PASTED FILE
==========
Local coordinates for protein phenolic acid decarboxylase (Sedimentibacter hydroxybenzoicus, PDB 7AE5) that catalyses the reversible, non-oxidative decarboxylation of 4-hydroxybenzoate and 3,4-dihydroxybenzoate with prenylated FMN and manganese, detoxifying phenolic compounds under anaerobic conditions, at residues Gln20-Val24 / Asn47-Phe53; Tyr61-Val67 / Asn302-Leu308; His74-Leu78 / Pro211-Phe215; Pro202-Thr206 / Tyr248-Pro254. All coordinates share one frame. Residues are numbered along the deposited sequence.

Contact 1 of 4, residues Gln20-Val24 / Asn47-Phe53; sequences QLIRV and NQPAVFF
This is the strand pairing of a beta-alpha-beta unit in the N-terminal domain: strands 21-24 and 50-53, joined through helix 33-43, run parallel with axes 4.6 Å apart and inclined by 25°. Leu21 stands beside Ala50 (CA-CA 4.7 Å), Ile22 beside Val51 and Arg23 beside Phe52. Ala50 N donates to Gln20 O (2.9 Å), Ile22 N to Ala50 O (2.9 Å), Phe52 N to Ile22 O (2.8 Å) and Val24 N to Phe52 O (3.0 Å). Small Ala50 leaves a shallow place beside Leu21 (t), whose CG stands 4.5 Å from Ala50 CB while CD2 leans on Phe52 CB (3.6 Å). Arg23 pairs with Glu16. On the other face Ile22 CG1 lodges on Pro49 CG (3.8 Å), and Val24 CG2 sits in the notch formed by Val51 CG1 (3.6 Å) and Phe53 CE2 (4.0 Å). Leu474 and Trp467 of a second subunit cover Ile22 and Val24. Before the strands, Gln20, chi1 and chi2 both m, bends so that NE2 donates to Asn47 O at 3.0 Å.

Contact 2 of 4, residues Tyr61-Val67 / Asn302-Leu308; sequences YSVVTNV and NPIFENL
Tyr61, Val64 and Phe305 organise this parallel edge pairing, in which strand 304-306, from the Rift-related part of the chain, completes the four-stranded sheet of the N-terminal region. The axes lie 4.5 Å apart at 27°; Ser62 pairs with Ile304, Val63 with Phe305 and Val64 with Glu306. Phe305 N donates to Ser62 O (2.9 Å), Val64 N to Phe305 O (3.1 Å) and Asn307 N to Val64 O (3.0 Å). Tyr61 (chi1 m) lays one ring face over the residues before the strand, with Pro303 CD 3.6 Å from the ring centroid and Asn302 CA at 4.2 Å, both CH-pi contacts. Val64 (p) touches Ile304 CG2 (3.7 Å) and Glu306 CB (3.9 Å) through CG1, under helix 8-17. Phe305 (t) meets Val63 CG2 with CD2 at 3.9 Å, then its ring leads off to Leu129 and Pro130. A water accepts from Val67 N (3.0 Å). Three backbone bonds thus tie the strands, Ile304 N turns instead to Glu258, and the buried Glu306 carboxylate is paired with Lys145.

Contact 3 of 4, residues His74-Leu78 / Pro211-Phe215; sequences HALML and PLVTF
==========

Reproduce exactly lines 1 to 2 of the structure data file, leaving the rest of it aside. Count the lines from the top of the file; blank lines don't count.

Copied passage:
Local coordinates for protein phenolic acid decarboxylase (Sedimentibacter hydroxybenzoicus, PDB 7AE5) that catalyses the reversible, non-oxidative decarboxylation of 4-hydroxybenzoate and 3,4-dihydroxybenzoate with prenylated FMN and manganese, detoxifying phenolic compounds under anaerobic conditions, at residues Gln20-Val24 / Asn47-Phe53; Tyr61-Val67 / Asn302-Leu308; His74-Leu78 / Pro211-Phe215; Pro202-Thr206 / Tyr248-Pro254. All coordinates share one frame. Residues are numbered along the deposited sequence.

Contact 1 of 4, residues Gln20-Val24 / Asn47-Phe53; sequences QLIRV and NQPAVFF